This time the signs for Labour(and Mr Blair) are ominous. In almost all the 15 boroughs the party currently controls there are identifiable, if often different, challengers. The Conservatives will be targeting four boroughs where they gained parliamentary seats on an increased share of the vote - Bexley, Croydon, Hammersmith & Fulham, and Merton. The Liberal Democrats will look to consolidate their own general election upsets in Brent and Haringey, as well as vying to achieve the small swing required for overall control in the neighbouring south London boroughs of Lambeth and Southwark. In Barking & Dagenham the British National Party will be aiming to pull white, working-class voters away from Labour; in Newham and Tower Hamlets, Respect will hope to benefit from continuing hostility to the war. In both Camden and Hackney the Greens are close to taking seats from Labour in some wards.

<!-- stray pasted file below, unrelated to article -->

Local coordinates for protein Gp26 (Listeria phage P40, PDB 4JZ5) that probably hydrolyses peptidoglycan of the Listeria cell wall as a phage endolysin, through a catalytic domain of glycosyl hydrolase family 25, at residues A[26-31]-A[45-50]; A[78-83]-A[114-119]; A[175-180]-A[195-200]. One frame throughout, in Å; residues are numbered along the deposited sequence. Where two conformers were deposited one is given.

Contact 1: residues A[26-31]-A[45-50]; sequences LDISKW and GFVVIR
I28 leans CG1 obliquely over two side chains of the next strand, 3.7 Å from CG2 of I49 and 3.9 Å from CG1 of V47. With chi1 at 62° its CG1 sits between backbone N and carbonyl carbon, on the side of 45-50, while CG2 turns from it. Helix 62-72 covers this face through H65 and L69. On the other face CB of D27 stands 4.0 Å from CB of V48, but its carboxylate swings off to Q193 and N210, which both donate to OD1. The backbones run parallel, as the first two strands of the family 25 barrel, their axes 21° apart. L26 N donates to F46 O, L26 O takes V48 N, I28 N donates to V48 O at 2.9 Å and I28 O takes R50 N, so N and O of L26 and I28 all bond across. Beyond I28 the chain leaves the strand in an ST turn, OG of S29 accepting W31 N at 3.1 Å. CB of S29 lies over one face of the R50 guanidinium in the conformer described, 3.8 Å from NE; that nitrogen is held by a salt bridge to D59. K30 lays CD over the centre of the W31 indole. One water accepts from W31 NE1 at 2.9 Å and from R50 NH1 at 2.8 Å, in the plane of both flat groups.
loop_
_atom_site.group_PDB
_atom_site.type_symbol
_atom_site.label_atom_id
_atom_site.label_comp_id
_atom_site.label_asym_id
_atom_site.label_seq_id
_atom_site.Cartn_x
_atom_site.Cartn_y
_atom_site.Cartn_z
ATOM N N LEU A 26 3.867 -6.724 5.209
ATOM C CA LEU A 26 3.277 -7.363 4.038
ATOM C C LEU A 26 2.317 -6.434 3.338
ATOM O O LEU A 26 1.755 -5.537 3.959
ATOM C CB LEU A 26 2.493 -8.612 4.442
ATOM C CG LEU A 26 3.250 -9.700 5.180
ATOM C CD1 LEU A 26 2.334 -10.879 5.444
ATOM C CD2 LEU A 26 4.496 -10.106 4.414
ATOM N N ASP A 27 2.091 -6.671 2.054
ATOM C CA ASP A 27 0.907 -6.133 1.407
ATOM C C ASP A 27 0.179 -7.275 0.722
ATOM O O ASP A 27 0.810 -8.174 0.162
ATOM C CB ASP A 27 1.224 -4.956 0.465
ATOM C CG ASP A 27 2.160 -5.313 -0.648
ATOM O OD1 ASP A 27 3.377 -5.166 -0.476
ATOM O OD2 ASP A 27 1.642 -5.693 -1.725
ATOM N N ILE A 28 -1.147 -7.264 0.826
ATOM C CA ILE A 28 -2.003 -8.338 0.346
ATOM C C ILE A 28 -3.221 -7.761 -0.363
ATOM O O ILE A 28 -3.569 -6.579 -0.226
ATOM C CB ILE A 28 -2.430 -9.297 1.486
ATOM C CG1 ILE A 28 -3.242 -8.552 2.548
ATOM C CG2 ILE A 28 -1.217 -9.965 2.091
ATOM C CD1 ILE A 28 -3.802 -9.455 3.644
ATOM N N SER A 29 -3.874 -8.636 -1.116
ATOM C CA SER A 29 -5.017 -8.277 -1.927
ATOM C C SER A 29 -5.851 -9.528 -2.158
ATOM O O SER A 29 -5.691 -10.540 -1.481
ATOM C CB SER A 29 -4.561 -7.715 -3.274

The Conservatives are themselves at risk to an anti-incumbent swing to the Liberal Democrats in Richmond upon Thames, but they could control more London boroughs than Labour. Although their share of the vote across the capital is unlikely to be much above 35% (a long way short of the level needed for a general election victory), such a result would be of symbolic importance for the new leadership.

Non-metropolitan England presents fewer opportunities for dramatic change, and there is likely to be less evidence too of the flight from major parties. Nonetheless Labour and the Conservatives lock horns in places like Crawley and Redditch, and the Lib Dems will have their ability to compete on two fronts tested against the Conservatives in Eastbourne and Harrogate and against Labour in Bristol and Norwich.